At universities, educational software largely means enterprise-scale, expensive, feature-stuffed "learning management systems." Blackboard  has the majority of the market, but professors and students are about as enthusiastic about its various updates, crashes, and bugs as people are with the latest version of Windows (Blackboard scores a whopping 93% "hated" rating on website Amplicate ).
Last week, a new alternative  was launched--built by students--that looks and works a lot more like the social platforms people actually choose to use in their spare time. The core of the site is a constantly updated social Stream where instructors and students can conduct discussions or easily post rich media. Picture a cleaner-looking Facebook news feed, centered on a single academic theme, or a group Tumblr blog where each picture, question, or video can accumulate its own discussion in the attached comment thread.
"We wanted to create a simple, elegant LMS that covers 95% of instructors' needs, like grading, file management, calendaring, submitting assignments, and emailing with the class," says Joseph Cohen, 20, who left Wharton after his sophomore year when he scored $1 million in seed funding this past June to start Coursekit . "Blackboard covers 100%-- that’s why it’s such a cluttered platform."
Since its launch this fall, Coursekit has drawn an unusual amount of buzz in edtech circles not only for the sleekness of its design but the ingenuity of its business model. Blackboard, and other LMS, are like the BlackBerry--they rely on wholesale adoption by large organizations, much as the PDA was once approved by corporations and issued en masse to their employees for free or at a discount. Coursekit is more like the iPhone: designed to appeal directly to the end consumer. In this case, Coursekit is betting that individual professors will find it more streamlined and easier to use than the reviled Blackboard. They piloted with profs at 30 campuses this fall, including Stanford, and currently have students serving as evangelists at 82 campuses.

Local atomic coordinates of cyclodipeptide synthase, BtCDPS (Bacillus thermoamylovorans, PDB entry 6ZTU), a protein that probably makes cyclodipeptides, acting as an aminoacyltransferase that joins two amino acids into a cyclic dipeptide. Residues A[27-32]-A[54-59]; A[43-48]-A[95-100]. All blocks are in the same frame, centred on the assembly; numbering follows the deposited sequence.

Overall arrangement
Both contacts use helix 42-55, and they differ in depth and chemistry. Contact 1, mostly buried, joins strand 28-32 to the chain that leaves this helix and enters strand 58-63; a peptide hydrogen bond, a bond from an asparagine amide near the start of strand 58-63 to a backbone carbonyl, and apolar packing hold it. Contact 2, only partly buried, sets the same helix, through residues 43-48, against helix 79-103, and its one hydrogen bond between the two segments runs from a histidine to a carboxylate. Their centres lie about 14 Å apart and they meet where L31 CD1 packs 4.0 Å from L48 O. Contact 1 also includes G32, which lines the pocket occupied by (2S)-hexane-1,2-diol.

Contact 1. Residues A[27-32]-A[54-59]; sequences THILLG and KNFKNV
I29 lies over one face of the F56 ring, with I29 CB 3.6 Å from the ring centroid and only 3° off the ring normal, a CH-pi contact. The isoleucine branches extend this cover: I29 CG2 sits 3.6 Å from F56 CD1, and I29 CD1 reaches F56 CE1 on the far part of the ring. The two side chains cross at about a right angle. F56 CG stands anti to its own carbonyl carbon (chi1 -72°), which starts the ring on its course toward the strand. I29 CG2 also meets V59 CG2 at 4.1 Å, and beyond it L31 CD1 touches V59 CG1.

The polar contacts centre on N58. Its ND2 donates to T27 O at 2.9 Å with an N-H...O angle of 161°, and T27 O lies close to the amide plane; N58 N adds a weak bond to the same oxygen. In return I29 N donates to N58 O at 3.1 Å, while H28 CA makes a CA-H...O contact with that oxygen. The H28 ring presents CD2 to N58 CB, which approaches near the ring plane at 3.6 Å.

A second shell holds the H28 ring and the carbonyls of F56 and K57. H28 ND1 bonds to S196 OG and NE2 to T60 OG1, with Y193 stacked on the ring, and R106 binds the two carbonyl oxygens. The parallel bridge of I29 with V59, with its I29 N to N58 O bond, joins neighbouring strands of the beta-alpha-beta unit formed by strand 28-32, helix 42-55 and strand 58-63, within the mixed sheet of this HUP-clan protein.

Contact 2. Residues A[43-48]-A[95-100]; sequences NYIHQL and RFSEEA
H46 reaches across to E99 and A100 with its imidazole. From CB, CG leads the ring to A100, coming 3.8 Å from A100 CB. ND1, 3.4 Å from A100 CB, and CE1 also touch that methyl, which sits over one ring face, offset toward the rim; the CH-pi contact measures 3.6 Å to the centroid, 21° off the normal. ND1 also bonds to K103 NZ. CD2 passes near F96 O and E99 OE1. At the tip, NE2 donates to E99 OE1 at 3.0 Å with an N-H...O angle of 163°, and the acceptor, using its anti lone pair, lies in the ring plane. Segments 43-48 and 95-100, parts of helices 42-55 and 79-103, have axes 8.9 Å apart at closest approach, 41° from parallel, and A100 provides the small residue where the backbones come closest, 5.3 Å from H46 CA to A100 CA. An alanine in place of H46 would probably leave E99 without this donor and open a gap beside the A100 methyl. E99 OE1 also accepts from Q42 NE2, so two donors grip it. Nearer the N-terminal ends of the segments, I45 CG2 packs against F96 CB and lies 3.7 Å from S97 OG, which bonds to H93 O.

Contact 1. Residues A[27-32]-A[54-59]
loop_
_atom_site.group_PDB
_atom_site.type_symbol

The second ingenious part of their pitch may also turn out to be a pitfall. "We want to build this social network that spans multiple academic communities," says Cohen. "We want academic publishers to distribute through Coursekit, and software developers to use our API." The vision here is one that many in the edtech world have raised: a platform that can stay constant for students throughout their academic life, from grade school to grad school and beyond. Keep up with former classmates and professors and showcase the development of your learning on an accumulated profile of your participation in various courses that goes far beyond the flatness of a transcript.
When you look at Coursekit as a potential Facebook or LinkedIn for education, it's not just a piece of the $500 million LMS market they're gunning for; it's a chunk of the $500 billion higher education market. Online institutions could operate entirely through the site; brick and mortars could use it to enhance recruitment, retention, and student services.
That said, social networks must also monetize their users, usually through advertising. Educators will be especially sensitive to the commercialization and privacy concerns that come with that. Right now the platform is free for professors to adopt, and it will remain ad-free for at least a year, but after that anything could be fair game.
[Image: Flickr user garybirnie ]